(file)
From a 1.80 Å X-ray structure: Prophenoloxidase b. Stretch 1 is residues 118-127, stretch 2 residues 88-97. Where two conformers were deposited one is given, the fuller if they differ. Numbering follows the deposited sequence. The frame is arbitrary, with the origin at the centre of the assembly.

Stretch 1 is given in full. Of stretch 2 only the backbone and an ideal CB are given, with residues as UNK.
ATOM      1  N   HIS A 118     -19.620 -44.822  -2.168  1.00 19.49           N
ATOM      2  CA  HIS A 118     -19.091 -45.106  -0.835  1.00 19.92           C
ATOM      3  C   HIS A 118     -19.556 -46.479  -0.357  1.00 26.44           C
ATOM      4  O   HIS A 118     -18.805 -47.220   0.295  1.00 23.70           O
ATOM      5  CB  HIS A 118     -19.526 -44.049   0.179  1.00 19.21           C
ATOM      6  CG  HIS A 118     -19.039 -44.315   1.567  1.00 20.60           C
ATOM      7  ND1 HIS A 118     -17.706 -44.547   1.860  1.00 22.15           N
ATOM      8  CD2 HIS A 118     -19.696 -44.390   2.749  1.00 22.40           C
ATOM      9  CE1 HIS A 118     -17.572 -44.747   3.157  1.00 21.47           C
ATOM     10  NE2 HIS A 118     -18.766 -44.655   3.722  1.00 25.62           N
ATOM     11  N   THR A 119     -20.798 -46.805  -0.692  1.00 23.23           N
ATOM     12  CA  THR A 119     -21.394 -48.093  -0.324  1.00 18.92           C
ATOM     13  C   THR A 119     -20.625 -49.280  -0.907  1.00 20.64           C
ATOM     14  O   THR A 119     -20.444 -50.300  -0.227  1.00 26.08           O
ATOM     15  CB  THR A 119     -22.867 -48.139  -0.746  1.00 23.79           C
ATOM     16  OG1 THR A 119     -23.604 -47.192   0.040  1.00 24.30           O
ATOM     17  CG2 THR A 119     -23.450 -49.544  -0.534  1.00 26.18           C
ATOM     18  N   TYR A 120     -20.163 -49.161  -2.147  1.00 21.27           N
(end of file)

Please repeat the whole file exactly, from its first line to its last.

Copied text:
From a 1.80 Å X-ray structure: Prophenoloxidase b. Stretch 1 is residues 118-127, stretch 2 residues 88-97. Where two conformers were deposited one is given, the fuller if they differ. Numbering follows the deposited sequence. The frame is arbitrary, with the origin at the centre of the assembly.

Stretch 1 is given in full. Of stretch 2 only the backbone and an ideal CB are given, with residues as UNK.
ATOM      1  N   HIS A 118     -19.620 -44.822  -2.168  1.00 19.49           N
ATOM      2  CA  HIS A 118     -19.091 -45.106  -0.835  1.00 19.92           C
ATOM      3  C   HIS A 118     -19.556 -46.479  -0.357  1.00 26.44           C
ATOM      4  O   HIS A 118     -18.805 -47.220   0.295  1.00 23.70           O
ATOM      5  CB  HIS A 118     -19.526 -44.049   0.179  1.00 19.21           C
ATOM      6  CG  HIS A 118     -19.039 -44.315   1.567  1.00 20.60           C
ATOM      7  ND1 HIS A 118     -17.706 -44.547   1.860  1.00 22.15           N
ATOM      8  CD2 HIS A 118     -19.696 -44.390   2.749  1.00 22.40           C
ATOM      9  CE1 HIS A 118     -17.572 -44.747   3.157  1.00 21.47           C
ATOM     10  NE2 HIS A 118     -18.766 -44.655   3.722  1.00 25.62           N
ATOM     11  N   THR A 119     -20.798 -46.805  -0.692  1.00 23.23           N
ATOM     12  CA  THR A 119     -21.394 -48.093  -0.324  1.00 18.92           C
ATOM     13  C   THR A 119     -20.625 -49.280  -0.907  1.00 20.64           C
ATOM     14  O   THR A 119     -20.444 -50.300  -0.227  1.00 26.08           O
ATOM     15  CB  THR A 119     -22.867 -48.139  -0.746  1.00 23.79           C
ATOM     16  OG1 THR A 119     -23.604 -47.192   0.040  1.00 24.30           O
ATOM     17  CG2 THR A 119     -23.450 -49.544  -0.534  1.00 26.18           C
ATOM     18  N   TYR A 120     -20.163 -49.161  -2.147  1.00 21.27           N